L s o u r c e ( λ )
: reference intensity of the monochromatic light source.

The overall transmission T was calculated as the integration t c (λ) dλ.

Martens parameters

In the measurements for Martens parameter the Martens hardness (HM) and the indentation modulus (E IT ) were determined (n = 15/zirconia material). For the measurement, the specimen was loaded with 9.81 N for 10 s by means of Vickers diamond indenter (α = 136°). Martens hardness is defined through the indentation force and includes plastic as well as elastic deformation. The Martens hardness and indentation hardness were calculated within the software (testX-pert V12.3, Master, Zwick, Ulm, Germany) using the following formulas from ISO 14577-1:2002:

<SPAN role=presentation tabIndex=0 id=MathJax-Element-6-Frame class=MathJax_Error style="POSITION: relative" data-mathml='HM=F/ASh’>[Math Processing Error]HM=F/ASh

where <SPAN role=presentation tabIndex=0 id=MathJax-Element-7-Frame class=MathJax_Error style="POSITION: relative" data-mathml='HM’>[Math Processing Error]HM
: Martens hardness (N/mm 2 ); <SPAN role=presentation tabIndex=0 id=MathJax-Element-8-Frame class=MathJax_Error style="POSITION: relative" data-mathml='F’>[Math Processing Error]F
: test force (N); <SPAN role=presentation tabIndex=0 id=MathJax-Element-9-Frame class=MathJax_Error style="POSITION: relative" data-mathml='ASh’>[Math Processing Error]ASh
A S h
: surface area of indenter at distance <SPAN role=presentation tabIndex=0 id=MathJax-Element-10-Frame class=MathJax_Error style="POSITION: relative" data-mathml='h’>[Math Processing Error]h
from the tip.

where <SPAN role=presentation tabIndex=0 id=MathJax-Element-11-Frame class=MathJax_Error style="POSITION: relative" data-mathml='Fmax’>[Math Processing Error]Fmax
F m a x
: maximum applied force; <SPAN role=presentation tabIndex=0 id=MathJax-Element-12-Frame class=MathJax_Error style="POSITION: relative" data-mathml='AP’>[Math Processing Error]AP
is the cross-sectional area of contact between indenter

The indentation modulus <SPAN role=presentation tabIndex=0 id=MathJax-Element-13-Frame class=MathJax_Error style="POSITION: relative" data-mathml='EIT’>[Math Processing Error]EIT
was calculated using the following formula:

<SPAN role=presentation tabIndex=0 id=MathJax-Element-14-Frame class=MathJax_Error style="POSITION: relative" data-mathml='EIT=1-vS22APhC/πS-1-vi2/Ei-1′>[Math Processing Error]EIT=1-vS22APhC/πS-1-vi2/Ei-1

where <SPAN role=presentation tabIndex=0 id=MathJax-Element-15-Frame class=MathJax_Error style="POSITION: relative" data-mathml='APhC’>[Math Processing Error]APhC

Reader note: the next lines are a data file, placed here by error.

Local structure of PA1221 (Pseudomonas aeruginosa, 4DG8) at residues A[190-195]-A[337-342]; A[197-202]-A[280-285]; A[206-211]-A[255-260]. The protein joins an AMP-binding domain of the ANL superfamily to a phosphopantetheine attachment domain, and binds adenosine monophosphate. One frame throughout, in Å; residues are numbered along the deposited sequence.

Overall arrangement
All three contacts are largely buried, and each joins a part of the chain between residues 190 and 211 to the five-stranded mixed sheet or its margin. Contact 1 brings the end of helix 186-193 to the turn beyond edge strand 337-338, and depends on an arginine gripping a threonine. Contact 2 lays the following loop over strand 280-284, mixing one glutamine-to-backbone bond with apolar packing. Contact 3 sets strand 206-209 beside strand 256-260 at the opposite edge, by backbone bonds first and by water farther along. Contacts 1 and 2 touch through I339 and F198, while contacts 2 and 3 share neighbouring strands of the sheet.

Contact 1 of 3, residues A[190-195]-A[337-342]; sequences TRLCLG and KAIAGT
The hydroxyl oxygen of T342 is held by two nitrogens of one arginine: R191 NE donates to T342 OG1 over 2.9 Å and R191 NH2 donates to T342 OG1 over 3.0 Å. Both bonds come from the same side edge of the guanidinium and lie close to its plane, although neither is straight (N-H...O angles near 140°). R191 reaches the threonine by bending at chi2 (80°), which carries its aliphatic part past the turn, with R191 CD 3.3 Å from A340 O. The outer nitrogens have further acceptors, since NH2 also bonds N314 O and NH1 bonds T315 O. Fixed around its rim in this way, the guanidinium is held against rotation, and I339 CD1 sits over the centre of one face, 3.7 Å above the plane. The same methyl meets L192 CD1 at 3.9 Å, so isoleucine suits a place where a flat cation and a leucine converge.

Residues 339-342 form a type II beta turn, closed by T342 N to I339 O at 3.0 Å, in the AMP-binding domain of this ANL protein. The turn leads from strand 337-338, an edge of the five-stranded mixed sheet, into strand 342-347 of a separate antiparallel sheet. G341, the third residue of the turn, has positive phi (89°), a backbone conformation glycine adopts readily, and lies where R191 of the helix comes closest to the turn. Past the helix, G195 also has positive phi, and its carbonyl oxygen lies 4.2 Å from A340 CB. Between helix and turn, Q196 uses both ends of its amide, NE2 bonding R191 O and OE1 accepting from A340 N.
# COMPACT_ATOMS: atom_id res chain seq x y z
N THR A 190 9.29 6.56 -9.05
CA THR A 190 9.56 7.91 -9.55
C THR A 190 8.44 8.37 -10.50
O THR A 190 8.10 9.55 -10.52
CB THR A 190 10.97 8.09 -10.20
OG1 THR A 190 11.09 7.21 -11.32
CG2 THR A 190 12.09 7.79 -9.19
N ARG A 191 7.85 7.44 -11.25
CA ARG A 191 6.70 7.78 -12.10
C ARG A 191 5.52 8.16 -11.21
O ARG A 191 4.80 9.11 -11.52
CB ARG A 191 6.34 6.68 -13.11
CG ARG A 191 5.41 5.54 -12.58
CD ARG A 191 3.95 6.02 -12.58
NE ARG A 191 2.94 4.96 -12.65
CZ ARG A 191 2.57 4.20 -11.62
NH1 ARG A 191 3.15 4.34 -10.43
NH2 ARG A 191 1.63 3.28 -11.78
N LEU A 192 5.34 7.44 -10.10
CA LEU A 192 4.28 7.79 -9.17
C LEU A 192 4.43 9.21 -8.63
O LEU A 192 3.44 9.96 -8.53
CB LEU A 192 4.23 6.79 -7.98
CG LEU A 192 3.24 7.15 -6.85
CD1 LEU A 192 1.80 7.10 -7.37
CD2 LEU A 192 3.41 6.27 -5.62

A P h C
: projected contact area of the intender under load (mm 2 ); <SPAN role=presentation tabIndex=0 id=MathJax-Element-16-Frame class=MathJax_Error style="POSITION: relative" data-mathml='S’>[Math Processing Error]S
: contact stiffness evaluated from the force removal curve; <SPAN role=presentation tabIndex=0 id=MathJax-Element-17-Frame class=MathJax_Error style="POSITION: relative" data-mathml='Ei’>[Math Processing Error]Ei
E i
: indentation modulus of the Vickers pyramid indenter (kN/mm 2 ) and Poisson’s ratio of the specimen <SPAN role=presentation tabIndex=0 id=MathJax-Element-18-Frame class=MathJax_Error style="POSITION: relative" data-mathml='vS’>[Math Processing Error]vS
v S
= 0.25 [ ] and of the indenter <SPAN role=presentation tabIndex=0 id=MathJax-Element-19-Frame class=MathJax_Error style="POSITION: relative" data-mathml='vi’>[Math Processing Error]vi
v i
= 0.07 [ ]. This modulus is comparable with the Young’s modulus of the material.

Flexural strength

Biaxial flexural strength was measured in a universal testing machine via the piston-on-three balls method (1445 Zwick/Roell, Ulm, Germany) on n = 15/subgroup. The three balls are made from tempered steel with a diameter of 3.2 mm. The steel balls lay on a metallic platform positioned in an equidistant triangle and a radius of 5.1 mm. The testing specimens were positioned concentrically between the support circle and the piston. The force was applied centrally on the specimen with a crosshead speed of 1 mm/min by a piston with 0.8 mm radius until fracture. The fracture load of each specimen was recorded, and the flexural strength was calculated using the following formula (DIN ISO 6872:2019-01):

<SPAN role=presentation tabIndex=0 id=MathJax-Element-20-Frame class=MathJax_Error style="POSITION: relative" data-mathml='σ=-0.2387P(X-Y)/d2′>[Math Processing Error]σ=-0.2387P(X-Y)/d2

where: <SPAN role=presentation tabIndex=0 id=MathJax-Element-21-Frame class=MathJax_Error style="POSITION: relative" data-mathml='σ’>[Math Processing Error]σ
: flexural strength (MPa); <SPAN role=presentation tabIndex=0 id=MathJax-Element-22-Frame class=MathJax_Error style="POSITION: relative" data-mathml='P’>[Math Processing Error]P
: fracture load (N); <SPAN role=presentation tabIndex=0 id=MathJax-Element-23-Frame class=MathJax_Error style="POSITION: relative" data-mathml='d’>[Math Processing Error]d
: specimen thickness (mm). The coefficients X and Y were determined as followed:

<SPAN role=presentation tabIndex=0 id=MathJax-Element-24-Frame class=MathJax_Error style="POSITION: relative" data-mathml='X=1+vlnr2/r32+1-v/2∙r2/r32′>[Math Processing Error]X=1+vlnr2/r32+1-v/2∙r2/r32
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Jan 30, 2021 | Posted by in Dental Materials | Comments Off on Evaluation of translucency, Marten’s hardness, biaxial flexural strength and fracture toughness of 3Y-TZP, 4Y-TZP and 5Y-TZP materials